My interest in abandoned properties led me (totally unsurprisingly, for my age and my place in time and geography) to abandoned industrial. I lived mere yards from the 300-acre horror fairy tale of the closed Northampton State hospital. I lived a few blocks from the dramatic subterranean relic of Fort Wetherill. I ran through the basements of Royal Mill when it was still in a state of blatant disrepair and not a condo development, grinding loose the ancient scabs of fabric dye from the groaning concrete floors and marveling at the slow erosion of load-bearing walls brought about by the gush of a decades-broken water main. Abandoned industrial is legitimately edifying and hugely fascinating, full of labor revolution and neato nostalgic technology. An abandoned factory holds the same appeal as a piece of letterpress art– elegant, time tested, outmoded but so eager to be interpreted anew. Industrial abandonment is, yeah, easy to romanticize and also rightfully educational. Sometimes a symptom of blight and unemployment to be sure, but by this point in history a symptom that’s already been displaced by new industry, re-use and renovation, the hope of green technology and the re-pointing of historic brickwork.

This is all to say: the urban abandonment plaguing cities like Providence is of an entirely different breed than the intriguing abandonment of rural or industrial America. The houses that stand empty on the South Side or in Silver lake have no softening patina. Their vinyl siding doesn’t even allow for the comforting symbol of a wind-weathered shingle. These houses are raw empty. They were emptied not by some mysterious whim or the gradual shift of a country’s manufacturing practices, they were emptied just yesterday, or last week, by the dirge of our exploding unemployment and by the outrage of mortgage fraud and the now-burst housing bubble. The residents of these houses didn’t wander off into a fog of western migration or move their families up the hill; they suffered fires and foreclosures, gang violence and institutional negligence.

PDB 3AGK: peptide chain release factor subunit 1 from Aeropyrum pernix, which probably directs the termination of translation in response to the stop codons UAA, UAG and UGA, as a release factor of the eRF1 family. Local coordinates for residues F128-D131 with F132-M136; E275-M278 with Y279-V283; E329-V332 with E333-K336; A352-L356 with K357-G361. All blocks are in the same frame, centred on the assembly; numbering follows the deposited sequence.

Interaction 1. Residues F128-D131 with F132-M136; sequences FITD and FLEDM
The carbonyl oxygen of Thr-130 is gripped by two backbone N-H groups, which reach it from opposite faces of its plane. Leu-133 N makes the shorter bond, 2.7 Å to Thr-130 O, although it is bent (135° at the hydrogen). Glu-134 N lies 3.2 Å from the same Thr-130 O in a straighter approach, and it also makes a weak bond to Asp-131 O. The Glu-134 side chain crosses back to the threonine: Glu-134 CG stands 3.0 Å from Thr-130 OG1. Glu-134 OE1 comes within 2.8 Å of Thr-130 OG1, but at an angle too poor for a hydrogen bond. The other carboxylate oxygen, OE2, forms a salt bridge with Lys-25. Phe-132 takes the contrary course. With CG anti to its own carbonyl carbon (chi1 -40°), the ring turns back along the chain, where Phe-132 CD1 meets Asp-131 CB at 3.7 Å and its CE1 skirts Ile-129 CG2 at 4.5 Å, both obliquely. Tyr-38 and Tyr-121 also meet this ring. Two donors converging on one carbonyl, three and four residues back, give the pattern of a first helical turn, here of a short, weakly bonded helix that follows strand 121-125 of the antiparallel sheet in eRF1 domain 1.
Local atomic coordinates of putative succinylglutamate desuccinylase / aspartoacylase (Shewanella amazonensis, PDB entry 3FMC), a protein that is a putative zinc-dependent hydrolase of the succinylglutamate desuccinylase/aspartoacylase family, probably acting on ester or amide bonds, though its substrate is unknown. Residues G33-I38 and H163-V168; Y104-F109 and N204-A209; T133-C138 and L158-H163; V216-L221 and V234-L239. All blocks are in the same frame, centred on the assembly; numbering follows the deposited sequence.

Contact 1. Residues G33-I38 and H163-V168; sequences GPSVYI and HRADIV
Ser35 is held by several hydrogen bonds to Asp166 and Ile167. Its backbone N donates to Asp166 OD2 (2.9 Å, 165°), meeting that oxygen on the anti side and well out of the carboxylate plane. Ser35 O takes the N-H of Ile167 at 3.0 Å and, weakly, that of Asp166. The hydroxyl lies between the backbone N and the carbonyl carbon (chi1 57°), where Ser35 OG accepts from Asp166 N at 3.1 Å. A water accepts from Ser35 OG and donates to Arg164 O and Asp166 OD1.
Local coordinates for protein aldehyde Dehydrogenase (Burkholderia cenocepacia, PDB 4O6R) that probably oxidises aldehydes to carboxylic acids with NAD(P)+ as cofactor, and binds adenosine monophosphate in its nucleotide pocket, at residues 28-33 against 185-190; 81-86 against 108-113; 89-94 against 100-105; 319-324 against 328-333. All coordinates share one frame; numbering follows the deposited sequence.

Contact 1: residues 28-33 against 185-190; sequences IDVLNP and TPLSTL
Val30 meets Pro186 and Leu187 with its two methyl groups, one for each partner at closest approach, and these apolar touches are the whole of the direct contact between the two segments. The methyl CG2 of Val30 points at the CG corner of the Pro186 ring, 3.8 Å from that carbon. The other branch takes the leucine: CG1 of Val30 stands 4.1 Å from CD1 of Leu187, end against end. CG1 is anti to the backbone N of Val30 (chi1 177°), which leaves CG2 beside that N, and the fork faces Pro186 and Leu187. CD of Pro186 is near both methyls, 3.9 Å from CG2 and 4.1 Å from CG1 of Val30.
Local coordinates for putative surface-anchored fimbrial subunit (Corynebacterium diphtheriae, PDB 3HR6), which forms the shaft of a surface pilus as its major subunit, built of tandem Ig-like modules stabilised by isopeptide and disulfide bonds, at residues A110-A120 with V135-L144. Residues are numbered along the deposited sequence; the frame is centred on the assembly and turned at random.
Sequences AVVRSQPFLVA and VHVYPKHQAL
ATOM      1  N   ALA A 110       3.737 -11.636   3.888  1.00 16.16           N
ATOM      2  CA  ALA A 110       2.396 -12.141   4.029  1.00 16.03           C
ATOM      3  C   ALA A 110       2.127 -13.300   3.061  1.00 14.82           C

Seeing someone sweeping the front steps of a house that stands defiantly and precariously between two other foreclosed, burned and unsecured houses is enough to make one immediately embarrassed of one’s formerly touristic fascination with pretty, vacant things. Adam and I have both admitted being acutely concerned that we not be misconstrued for art students (ummm…) trying to make a thesis out of other people’s suffering. We have also been lobbying to get some badges, or at least a piece of paper that says “Official Business” for my car’s dashboard, and we’re finding our initial, ballsy attitudes a little bit dampened by the reality of these neighborhoods. I’m not, for example, entering the empty houses we find. The reality and necessity of squatters is too real, and the potential danger was emphasized by A.M. last night when he told me about the practice by squatters in Kansas City of booby-trapping properties against other squatters and cops. “It’s like some Home Alone shit,” he said “but less funny, because you end up with a needle in the eye”.

And I’ll end on that note. I’ve been trying to break my habit of being heavy-handed and preachy, and “needle in the eye” is a gift of a closing line way better than anything else I’d have put here. Just check out the site, will ya?


5 Responses to “Forgotten but not gone.”

  1. Myles June 12, 2009 at 6:16 pm #

    Wow. Great post Josie! We are happy to having you working with us on FP. Thanks for the help so far, great to know we have some more help trying to open people’s eyes to what’s really going on in Providence.

  2. Mark Bechler July 30, 2009 at 6:04 pm #

    This is so true, as a contractor I see a lot of these homes. You should try to get in contact with some of your local non profit organizations like the American legion and such maybe even churches, and see if you can not come up with some funding, then contact some local contractors and see if you can find ones willing to help the community and fix or tear down the bad homes.

    Maybe start a non profit org that deals with the removal of vacant homes.